Autophagy is a highly conserved catabolic pathway that degrades/recycles cytoplasmic material such as large protein aggregates and organelles. The cytoplasmic components are engulfed by a double-membrane vesicle, the autophagosome, for delivery to the lysosomes for degradation (Figure 2). Autophagy has essential functions in normal development, cell growth, metabolism, cell death, infection, and immunity [3234]. It also acts to protect cells by eliminating toxic protein aggregates, unwanted cellular contents, dysfunctional organelles, and invading pathogens. Under growth-promoting conditions, low basal rates of autophagy are required to maintain cellular homeostasis. In response to extracellular and intracellular stresses, such as nutrient limitation, intracellular metabolic stress, organelle damage, and infection, high levels of autophagy are induced to recycle cytoplasmic material to maintain vital cellular processes [35]. The tightly coordinated multistep process of autophagy is regulated by a number of distinct autophagy-related (ATG) gene products that assemble into specific complexes [36]. Many of these components are evolutionarily conserved from yeast to mammals, including in Drosophila (Table 1). The autophagy process/complexes can be functionally divided into (i) initiation, (ii) autophagosome nucleation, (iii) expansion and vesicle completion, and (iv) lysosome fusion [3740] (Figure 2).

Table 1: Conserved Autophagy-related genes in Drosophila, neurodegenerative phenotypes, and/or modification of AD models.
Figure 2: Schematic representation of the autophagy pathway and the regulatory machinery. The multiple steps of autophagy can be divided into initiation, nucleation, expansion, vesicle completion, and lysosome fusion. Several ATG proteins form distinct complexes that function in different stages of autophagy. The ULK1/ATG1 complex (consisting of ULK1, ATG13, ATG17, and ATG101) is responsible for the initiation of autophagy. The class III phosphatidylinositol 3-kinase (PI3K) complex (BECN1, VPS34, VPS15, and ATG14), ATG9, and ATG2-WIPI complex nucleate and assemble the membrane to form the double-membrane phagophore. The LC3 and ATG12 conjugation systems can be involved the formation of the autophagosome. Once completed, the autophagosome fuses with the lysosome where the enclosed components are degraded by lysosomal enzymes.
4.1. Initiation and Nucleation

Autophagy is initiated by the formation of a double-membrane structure called the phagophore (also called the isolation membrane) that further expands to encapsulate part of the cytoplasm into the autophagosome [41]. A key early step in autophagy induction requires the activity of the ULK1 (Atg1 in Drosophila) kinase complex, comprising ULK1/Atg1, ATG13, FIP200/ATG17, and ATG101. The activity of this complex is regulated in response to stress signals [42]. Nucleation from the phagophore (isolation membrane) requires active ULK1 kinase complexes for the recruitment of class III phosphatidylinositol 3-kinase (PI3K) complex. This complex consists of VPS34, VPS15, ATG14, and Beclin 1 (Atg6 in Drosophila) to generate phosphatidylinositol 3-phosphate (PI3P) required for vesicle nucleation.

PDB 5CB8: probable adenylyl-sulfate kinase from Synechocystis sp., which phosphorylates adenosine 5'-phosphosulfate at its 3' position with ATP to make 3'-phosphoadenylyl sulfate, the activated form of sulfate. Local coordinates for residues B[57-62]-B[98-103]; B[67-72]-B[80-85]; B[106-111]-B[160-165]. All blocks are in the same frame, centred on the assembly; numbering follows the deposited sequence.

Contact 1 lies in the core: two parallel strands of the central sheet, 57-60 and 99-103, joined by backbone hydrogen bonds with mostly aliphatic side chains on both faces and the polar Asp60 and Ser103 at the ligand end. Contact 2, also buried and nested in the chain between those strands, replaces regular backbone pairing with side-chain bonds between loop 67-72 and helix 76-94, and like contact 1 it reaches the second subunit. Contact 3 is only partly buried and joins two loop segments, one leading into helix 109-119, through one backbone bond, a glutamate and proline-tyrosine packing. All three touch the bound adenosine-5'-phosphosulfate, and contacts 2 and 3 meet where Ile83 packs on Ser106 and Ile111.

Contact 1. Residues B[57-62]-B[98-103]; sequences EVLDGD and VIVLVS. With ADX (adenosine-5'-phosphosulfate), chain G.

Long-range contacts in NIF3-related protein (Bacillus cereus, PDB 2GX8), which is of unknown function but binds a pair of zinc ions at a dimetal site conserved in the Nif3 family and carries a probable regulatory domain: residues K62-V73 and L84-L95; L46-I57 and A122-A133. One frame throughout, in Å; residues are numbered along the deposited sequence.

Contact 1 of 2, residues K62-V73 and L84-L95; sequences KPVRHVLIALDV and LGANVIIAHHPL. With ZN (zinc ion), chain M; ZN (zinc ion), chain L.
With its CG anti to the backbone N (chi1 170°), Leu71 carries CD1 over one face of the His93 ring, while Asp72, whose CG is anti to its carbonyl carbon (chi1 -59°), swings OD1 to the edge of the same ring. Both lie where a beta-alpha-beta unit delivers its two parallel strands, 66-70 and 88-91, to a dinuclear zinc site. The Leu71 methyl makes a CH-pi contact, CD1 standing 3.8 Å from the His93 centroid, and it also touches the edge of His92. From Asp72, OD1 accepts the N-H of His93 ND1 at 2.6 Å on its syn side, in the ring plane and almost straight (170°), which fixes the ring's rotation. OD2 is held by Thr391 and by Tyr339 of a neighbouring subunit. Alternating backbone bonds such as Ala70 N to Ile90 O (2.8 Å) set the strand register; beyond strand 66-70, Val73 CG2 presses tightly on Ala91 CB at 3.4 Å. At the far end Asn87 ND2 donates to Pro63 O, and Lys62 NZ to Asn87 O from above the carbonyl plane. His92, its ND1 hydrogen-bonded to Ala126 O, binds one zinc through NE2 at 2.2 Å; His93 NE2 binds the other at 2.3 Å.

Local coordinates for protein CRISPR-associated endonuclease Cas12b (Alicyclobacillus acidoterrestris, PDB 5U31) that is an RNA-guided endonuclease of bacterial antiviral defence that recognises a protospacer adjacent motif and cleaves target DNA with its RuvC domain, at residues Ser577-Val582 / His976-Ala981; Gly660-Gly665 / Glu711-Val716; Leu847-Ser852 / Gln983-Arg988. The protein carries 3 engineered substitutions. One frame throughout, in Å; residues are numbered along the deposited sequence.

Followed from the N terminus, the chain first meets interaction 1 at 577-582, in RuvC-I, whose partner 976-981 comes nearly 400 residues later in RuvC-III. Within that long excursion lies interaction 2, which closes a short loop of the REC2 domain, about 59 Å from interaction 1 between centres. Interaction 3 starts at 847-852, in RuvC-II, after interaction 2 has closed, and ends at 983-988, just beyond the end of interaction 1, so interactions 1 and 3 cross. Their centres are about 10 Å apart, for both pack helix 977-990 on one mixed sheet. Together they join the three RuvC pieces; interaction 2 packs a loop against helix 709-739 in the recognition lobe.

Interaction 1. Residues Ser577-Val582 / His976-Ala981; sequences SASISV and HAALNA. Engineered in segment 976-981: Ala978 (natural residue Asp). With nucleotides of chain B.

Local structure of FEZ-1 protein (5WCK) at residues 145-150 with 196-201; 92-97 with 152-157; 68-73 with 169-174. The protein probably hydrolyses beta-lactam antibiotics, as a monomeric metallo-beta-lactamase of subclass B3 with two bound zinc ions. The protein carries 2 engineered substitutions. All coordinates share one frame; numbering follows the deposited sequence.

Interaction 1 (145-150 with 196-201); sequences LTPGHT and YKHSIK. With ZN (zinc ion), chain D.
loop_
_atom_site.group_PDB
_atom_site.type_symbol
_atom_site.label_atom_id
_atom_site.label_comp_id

4.2. Expansion and Vesicle Completion

The expansion and completion to form the autophagosome requires two ubiquitin-like conjugation systems: the Atg8/LC3-lipid phosphatidylethanolamine (PE) and the ATG12-ATG5 systems [37, 43, 44]. There are six Atg8 family members in mammals, including LC3A, LC3B, LC3C, and GABARAP proteins [45] and two in Drosophila with Atg8a shown to be essential for autophagy [46]. Prior to lipidation, LC3/Atg8 is cleaved to produce a C-terminal glycine residue (LC3-I form) by the cysteine protease, ATG4. This enables the conjugation of LC3 to PE mediated by ATG7 (E1-like enzyme) and ATG3 (E2-like enzyme). In the ATG12-ATG5 conjugation system, ATG7 and ATG10 (E1- and E2-like enzymes, respectively) mediate the conjugation of ATG12 to ATG5, which associates with ATG16. To enable phagophore expansion a supply of lipid bilayers is required and is thought to involve the transmembrane protein ATG9; however its exact function remains unclear. Membrane closure is thought to involve ATG2, in combination with WIPI1/Atg18, to regulate autophagosome formation [47].

4.3. Lysosomal Fusion